How do we stop saying, you know uh, filler words?

“Gavelier Chandula had 9 uhs 3 uhms and used the filler word ‘and’ repetitively.”

That was my Ah Counter report on my first ever table topic. My speech was 1 min and 30 seconds long with 12 filler sounds and repetitive words. That’s one “UM” every 10 seconds and who knows how many ANDs in between! I was disappointed. Up until that point, I hadn’t even realized that I used so many filler words.

Is this a relatable story?

If it is, well “Congratulations!”. You’ve achieved Step 1 of weeding out filler words in your garden of Public Speech. By realizing that you use these filler words, you are already a step ahead. Now you are aware. From now on you will be more conscious of those ahs, uhms and, ers of half-formed thoughts escaping from your lips, during your speech.

Now when I realized that, I wanted to find out why we used filler words? So, I dug into linguistic research and this was what I found out.

  1. On average people use 2-3 filler words every minute in day-to-day speech.
  2. Filler words are found in all languages including sign language.
  3. There are even advantages of filler words in conversations. Where for example, a pause or a silent moment may be a cue for another person to begin speaking, but a filler word indicates that you aren’t done talking yet.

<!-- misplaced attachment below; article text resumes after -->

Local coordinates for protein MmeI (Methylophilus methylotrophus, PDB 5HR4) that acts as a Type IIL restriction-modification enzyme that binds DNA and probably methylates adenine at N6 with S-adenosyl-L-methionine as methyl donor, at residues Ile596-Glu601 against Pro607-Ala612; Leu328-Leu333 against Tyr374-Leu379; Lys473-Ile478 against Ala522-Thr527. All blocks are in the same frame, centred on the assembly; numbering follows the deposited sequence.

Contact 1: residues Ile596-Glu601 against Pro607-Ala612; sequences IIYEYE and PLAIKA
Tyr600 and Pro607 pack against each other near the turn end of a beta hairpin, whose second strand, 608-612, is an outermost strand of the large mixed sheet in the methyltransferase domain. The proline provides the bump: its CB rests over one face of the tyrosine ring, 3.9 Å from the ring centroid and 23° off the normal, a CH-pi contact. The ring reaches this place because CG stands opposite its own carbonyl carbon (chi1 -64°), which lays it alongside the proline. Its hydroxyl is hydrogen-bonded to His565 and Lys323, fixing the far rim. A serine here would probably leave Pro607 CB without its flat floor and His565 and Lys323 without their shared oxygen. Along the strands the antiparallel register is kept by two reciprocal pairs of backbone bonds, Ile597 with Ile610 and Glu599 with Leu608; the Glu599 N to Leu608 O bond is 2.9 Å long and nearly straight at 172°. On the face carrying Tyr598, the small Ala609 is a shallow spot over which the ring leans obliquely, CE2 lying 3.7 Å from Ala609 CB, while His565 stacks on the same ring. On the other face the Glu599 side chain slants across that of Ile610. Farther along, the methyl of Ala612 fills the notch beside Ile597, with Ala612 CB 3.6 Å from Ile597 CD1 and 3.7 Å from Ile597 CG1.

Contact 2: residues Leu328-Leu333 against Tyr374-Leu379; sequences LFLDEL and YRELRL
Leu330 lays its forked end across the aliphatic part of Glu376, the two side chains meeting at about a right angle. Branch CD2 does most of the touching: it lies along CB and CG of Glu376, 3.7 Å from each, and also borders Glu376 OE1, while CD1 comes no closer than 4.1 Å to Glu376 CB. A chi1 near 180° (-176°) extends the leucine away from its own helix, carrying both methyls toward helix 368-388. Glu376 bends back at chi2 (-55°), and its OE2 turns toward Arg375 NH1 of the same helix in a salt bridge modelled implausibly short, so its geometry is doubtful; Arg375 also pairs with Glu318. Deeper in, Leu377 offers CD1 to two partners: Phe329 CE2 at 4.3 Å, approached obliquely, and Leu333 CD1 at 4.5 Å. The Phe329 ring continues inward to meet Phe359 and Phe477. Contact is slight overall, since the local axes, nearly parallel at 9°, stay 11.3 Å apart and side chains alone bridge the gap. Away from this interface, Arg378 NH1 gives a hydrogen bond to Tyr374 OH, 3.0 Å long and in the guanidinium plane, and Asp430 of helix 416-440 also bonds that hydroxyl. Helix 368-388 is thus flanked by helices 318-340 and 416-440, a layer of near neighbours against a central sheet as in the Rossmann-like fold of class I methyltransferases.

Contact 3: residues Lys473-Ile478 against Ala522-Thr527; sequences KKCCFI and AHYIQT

But that’s in a conversation. It doesn’t serve a purpose in presentations or delivering a speech. Worse, it conveys that you are hesitating, reluctant to speak, uncomfortable, and, hence seems unreliable to the same audience that you are trying to convince or impress.  

Through my little study of trying to weed out these filler words, I narrowed it down to three practically feasible tips to get rid of these uhs, uhms, like, well, you know – filler words.

When we are doing a speech instead of pausing we fill the gap with some noise because we think that if we stop speaking then our audience will think that we lost track of what we were talking about, but actually the reverse happens. A pau犀利士 se between your messages gives people time to reflect and accept your message.

We have an advantage because a lot of people don’t realize they use filler words but in Gavel, we have an amazing role player called the “Ah counter” who counts our uhs and uhms for us so that we can,

  • Realize that we use filler words,
  • Realize how often we use filler words.

This brings me to:

Tip no.2; “Replace old habits with new habits”. 

When you practice speeches and you want to make a pause, at a certain place, say the word PAUSE out loud. For example, say “I am here today to talk about how to not use filler words PAUSE”.

Now speak the sentence out loud but say the word PAUSE in your head like, “I am here today to talk about how not to use filler words. *PAUSE*”

You even sound more confident. While you also give your audience a moment to grasp what you just said.

The final tip,

Tip no. 3; “Take a breath”. 

In between a message take a deep breath. Again, you are taking a pause but this time you are also giving yourself a chance to relax. Meanwhile, to the audience, you come off as more composed.

Now we come to step 2 – the final step of weeding out filler words. It is simple and underrated, “Practice makes Perfect”. You can practice during Gavel meetings, practice with a friend or even practice by yourself!

Filler sounds can distract your audience and make you seem unprofessional and awkward. However, it is just another obstacle, you can overcome, to make that perfect speech delivery.


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